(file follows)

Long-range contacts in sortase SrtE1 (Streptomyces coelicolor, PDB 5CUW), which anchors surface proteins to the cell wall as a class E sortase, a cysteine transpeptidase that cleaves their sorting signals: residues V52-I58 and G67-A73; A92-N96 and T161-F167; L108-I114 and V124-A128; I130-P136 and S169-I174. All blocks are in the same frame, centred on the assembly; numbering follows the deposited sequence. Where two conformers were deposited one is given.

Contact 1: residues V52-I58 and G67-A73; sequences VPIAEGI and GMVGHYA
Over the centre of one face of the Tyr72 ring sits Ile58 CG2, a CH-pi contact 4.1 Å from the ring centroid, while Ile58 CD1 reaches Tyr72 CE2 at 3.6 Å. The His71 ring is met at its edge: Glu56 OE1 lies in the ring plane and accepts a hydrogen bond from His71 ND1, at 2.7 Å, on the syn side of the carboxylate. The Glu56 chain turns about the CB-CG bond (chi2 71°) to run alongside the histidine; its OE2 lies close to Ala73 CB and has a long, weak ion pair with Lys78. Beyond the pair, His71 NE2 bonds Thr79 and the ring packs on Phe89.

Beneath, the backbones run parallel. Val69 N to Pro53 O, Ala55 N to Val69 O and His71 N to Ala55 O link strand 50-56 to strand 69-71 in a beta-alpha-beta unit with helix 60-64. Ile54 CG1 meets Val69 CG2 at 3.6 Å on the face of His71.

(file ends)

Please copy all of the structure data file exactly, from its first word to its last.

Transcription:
Long-range contacts in sortase SrtE1 (Streptomyces coelicolor, PDB 5CUW), which anchors surface proteins to the cell wall as a class E sortase, a cysteine transpeptidase that cleaves their sorting signals: residues V52-I58 and G67-A73; A92-N96 and T161-F167; L108-I114 and V124-A128; I130-P136 and S169-I174. All blocks are in the same frame, centred on the assembly; numbering follows the deposited sequence. Where two conformers were deposited one is given.

Contact 1: residues V52-I58 and G67-A73; sequences VPIAEGI and GMVGHYA
Over the centre of one face of the Tyr72 ring sits Ile58 CG2, a CH-pi contact 4.1 Å from the ring centroid, while Ile58 CD1 reaches Tyr72 CE2 at 3.6 Å. The His71 ring is met at its edge: Glu56 OE1 lies in the ring plane and accepts a hydrogen bond from His71 ND1, at 2.7 Å, on the syn side of the carboxylate. The Glu56 chain turns about the CB-CG bond (chi2 71°) to run alongside the histidine; its OE2 lies close to Ala73 CB and has a long, weak ion pair with Lys78. Beyond the pair, His71 NE2 bonds Thr79 and the ring packs on Phe89.

Beneath, the backbones run parallel. Val69 N to Pro53 O, Ala55 N to Val69 O and His71 N to Ala55 O link strand 50-56 to strand 69-71 in a beta-alpha-beta unit with helix 60-64. Ile54 CG1 meets Val69 CG2 at 3.6 Å on the face of His71.